2. SHOP: There are numerous retail opportunities throughout Eataly, representing the marketplace. Although not as high of a revenue-generator as EAT, the shopping component of Eataly certainly racks in a large sum of profits as well as loyal customers who might find time to EAT and LEARN as well. The shops also provide the restaurants flexibility as they can immediately address any shortage of inventory. 1412983971-2-chow-bella-nicola-farinetti-eataly
  3. LEARN: Eataly provides many opportunities for both staff and consumers to learn about Italian cuisine through demonstrations, tastings and special events. These are all heavily promoted in-store and via social media.

This operating model enables Eataly to offer a unique experience for its customers while maintaining extremely high-quality service and products. Eataly’s successful integration of business and operating models has been met with handsome rewards, with the New York location alone taking in over $85mm in annual revenue last year. Rewards are beyond just monetary for Farinetti though. He’s got bigger fish to fry ahead.




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Student comments on Eat, Shop, and Learn: How Eataly Became a Cash Cow

  1. Lauren,

    I have been to an Eataly a few times and been fascinated by its bustling atmosphere and great food, so was excited to see that you wrote about it. I think you described the ecosystem Eataly has created to create synergies between the eat, shop, learn aspects in order to run an efficient top and bottom line very well. I’d be curious to understand why we have not seen this business model appear in other forms e.g. French / Japanese / Nordic? There must also be something about the simplicity (and sophistication) of Italian ingredients, the way food is prepared, and the way people experience it that has allowed Eataly to scale very quickly in the U.S. and abroad.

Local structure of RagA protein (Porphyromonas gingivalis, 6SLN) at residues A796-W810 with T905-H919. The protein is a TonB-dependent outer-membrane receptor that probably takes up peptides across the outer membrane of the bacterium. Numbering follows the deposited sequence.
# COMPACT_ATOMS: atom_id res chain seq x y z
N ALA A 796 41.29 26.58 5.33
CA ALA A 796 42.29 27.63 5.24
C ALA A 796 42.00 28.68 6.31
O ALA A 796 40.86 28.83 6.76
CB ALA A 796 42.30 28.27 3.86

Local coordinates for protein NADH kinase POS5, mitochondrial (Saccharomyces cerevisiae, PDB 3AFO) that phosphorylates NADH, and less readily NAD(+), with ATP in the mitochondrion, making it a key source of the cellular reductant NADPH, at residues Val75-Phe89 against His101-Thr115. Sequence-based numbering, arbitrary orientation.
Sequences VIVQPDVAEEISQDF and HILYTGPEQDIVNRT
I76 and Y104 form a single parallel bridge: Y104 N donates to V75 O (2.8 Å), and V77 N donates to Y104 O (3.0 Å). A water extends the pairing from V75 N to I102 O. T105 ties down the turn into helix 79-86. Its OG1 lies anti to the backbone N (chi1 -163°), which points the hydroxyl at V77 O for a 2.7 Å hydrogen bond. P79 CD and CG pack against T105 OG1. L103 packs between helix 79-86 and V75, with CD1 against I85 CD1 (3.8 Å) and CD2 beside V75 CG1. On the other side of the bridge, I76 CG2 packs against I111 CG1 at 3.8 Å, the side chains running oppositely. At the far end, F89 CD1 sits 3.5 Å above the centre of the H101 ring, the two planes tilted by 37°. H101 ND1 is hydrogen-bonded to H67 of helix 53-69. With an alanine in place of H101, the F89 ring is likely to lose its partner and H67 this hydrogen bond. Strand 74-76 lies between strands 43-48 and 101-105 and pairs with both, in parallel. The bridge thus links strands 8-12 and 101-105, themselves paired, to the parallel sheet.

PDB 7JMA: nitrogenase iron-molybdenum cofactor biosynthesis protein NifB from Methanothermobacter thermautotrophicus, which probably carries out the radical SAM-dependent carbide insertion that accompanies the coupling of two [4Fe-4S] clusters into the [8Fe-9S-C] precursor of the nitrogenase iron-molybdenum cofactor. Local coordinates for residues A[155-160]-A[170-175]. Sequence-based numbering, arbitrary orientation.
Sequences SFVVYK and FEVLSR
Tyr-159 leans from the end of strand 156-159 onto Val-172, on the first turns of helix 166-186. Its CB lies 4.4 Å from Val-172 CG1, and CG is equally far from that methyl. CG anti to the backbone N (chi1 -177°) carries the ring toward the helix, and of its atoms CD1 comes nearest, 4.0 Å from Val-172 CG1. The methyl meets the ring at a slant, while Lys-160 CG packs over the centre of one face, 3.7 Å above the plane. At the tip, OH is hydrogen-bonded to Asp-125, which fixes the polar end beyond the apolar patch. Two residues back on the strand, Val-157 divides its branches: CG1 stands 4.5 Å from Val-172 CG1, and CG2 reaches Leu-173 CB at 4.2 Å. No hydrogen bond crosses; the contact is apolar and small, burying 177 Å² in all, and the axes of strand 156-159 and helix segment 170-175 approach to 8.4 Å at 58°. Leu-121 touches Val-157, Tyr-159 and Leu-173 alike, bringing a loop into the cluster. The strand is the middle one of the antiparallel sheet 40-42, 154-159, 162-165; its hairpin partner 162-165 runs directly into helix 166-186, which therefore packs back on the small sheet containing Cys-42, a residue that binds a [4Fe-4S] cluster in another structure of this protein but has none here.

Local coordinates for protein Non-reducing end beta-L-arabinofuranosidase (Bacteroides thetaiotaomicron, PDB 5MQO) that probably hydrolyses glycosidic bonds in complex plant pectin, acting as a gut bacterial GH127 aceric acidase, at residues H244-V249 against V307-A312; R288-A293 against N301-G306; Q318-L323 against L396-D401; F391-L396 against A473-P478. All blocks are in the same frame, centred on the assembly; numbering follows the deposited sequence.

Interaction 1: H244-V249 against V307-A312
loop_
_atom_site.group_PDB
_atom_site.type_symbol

2. yummmm, I love eataly and was excited to see an article about it! I didn’t realize in addition to the restaurants and shopping they also offered classes. No matter how hard I tried not too, I would always end up walking away with some kind of impulse buy. It’s impossible to walk a few feet without bumping into a cookbook library, gelato shop, cheese stand, etc., so I imagine they must be capitalizing on impulse buyers like myself!

  3. Hi Lauren,
    First of all, your post made me hungry 🙂
    I could see this concept declined for French food – nothing in the description of the business and operating models seems to go against that. You could very well have French fashion along with boulangeries and high-end French products. Do you see any reason why this does not exist?

  4. Great post Lauren, I have never been to an Eataly and look forward to the Boston location opening next year! I realized it was a succesful concept but had no idea how successful, 27 outlests and $85+ in revenues for one location is impressive! I guess the Eat, Shop, Learn model helps drive serious traffic into Eataly by providing something for everyone, the range of price, and the simplicity and relatability of Italian cuisine are key success drivers. I do wonder if there is any room to duplicate this model as Kie mentioned!

  5. Thanks for posting this Lauren. I am curious as to whether the company is more of a fad and if it has the legs to keep growing. The retail space is probably not cheap and I’m curious how sustainable of a model it will end up being. It definitely is a cool concept and it sounds like an amusement park for Italian food.